HOW DOES OUR GUT MICROBIOME DEVELOP?
Remarkably, our gut microbiome starts to develop as soon as we’re born. Even in the first hours after birth, babies are picking up useful microorganisms from their environment. As we come into contact with new people and foods, the microflora mix in our gut continues to grow and adapt to the available nutrients in our diet. A baby’s gut microbiota, for example, has microorganisms that help digest the sugars (oligosaccharides) in milk. When babies begin to eat solid foods, their gut microflora will also start to contain microorganisms involved in digesting sugars (polysaccharides) in solid foods. When we’re about one year old, our gut microflora is already much more diverse than when we were born. It continues to develop as we eat more solid foods and explore the world around us.
Around age three, the composition (the specific microorganisms) and diversity (the different kinds of microorganisms) of the gut microbiota is similar to that of adults and stays relatively stable throughout adult life. However, as we move into old age, we begin to lose some of this stability and the composition of our gut microflora changes again. This change doesn’t necessarily affect our health – though some researchers suspect that, in some cases, it could contribute to health issues in our gut.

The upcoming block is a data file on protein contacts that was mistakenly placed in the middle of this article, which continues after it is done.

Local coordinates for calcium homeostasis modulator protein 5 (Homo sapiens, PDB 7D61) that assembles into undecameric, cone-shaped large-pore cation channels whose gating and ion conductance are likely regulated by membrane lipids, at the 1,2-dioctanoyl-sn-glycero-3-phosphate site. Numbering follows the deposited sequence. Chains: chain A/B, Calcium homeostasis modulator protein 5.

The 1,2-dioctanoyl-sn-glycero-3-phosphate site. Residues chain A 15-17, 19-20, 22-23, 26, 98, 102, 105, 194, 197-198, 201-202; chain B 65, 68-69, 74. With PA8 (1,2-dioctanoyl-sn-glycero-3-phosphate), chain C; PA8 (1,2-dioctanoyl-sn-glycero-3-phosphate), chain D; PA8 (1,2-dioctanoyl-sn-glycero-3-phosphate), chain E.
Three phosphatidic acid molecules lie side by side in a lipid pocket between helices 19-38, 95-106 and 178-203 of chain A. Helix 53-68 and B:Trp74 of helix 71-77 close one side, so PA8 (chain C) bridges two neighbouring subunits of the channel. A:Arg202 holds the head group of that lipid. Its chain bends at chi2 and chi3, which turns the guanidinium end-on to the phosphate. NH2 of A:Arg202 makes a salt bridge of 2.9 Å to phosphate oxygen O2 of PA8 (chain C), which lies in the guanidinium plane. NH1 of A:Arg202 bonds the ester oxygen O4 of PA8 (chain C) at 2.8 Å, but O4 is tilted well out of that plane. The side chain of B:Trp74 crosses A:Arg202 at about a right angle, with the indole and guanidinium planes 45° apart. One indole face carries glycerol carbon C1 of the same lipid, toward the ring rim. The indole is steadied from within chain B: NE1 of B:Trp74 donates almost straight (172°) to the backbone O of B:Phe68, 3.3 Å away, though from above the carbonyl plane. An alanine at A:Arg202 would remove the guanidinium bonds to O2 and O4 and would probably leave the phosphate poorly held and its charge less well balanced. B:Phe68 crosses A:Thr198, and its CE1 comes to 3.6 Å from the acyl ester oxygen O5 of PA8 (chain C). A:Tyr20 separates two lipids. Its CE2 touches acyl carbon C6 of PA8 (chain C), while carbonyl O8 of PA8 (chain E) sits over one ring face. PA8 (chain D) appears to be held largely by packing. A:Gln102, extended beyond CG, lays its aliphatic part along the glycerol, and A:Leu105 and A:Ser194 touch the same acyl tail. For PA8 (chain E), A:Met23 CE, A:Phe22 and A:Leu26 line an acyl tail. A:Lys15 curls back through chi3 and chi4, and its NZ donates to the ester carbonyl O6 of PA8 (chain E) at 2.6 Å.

WHAT DOES A HEALTHY MICROBIOME LOOK LIKE?
So, what exactly is a ‘healthy’ gut microbiome? It’s a question more and more researchers around the world are investigating as they strive to understand how an unhealthy gut microbiome may cause – or be linked to – disease and poor health. Identifying the characteristics of a healthy microbiome is a challenging task, though – especially as each of us seems to have a unique microbiota that is constantly evolving. Still, researchers have proposed that a healthy microbiome has the following three characteristics:
WHAT UPSETS YOUR GUT?
One significant factor that can affect the microbial mix in our gut is antibiotic use. Antibiotics don’t just kill pathogenic bacteria – they kill all bacteria in their path. This means that, when we take antibiotics, the beneficial bacteria in our gut will suffer, too. While these changes in our gut microflora are usually only temporary, not everyone’s gut microbiome recovers immediately. Some people may take a few weeks, or even a whole year, to recover fully.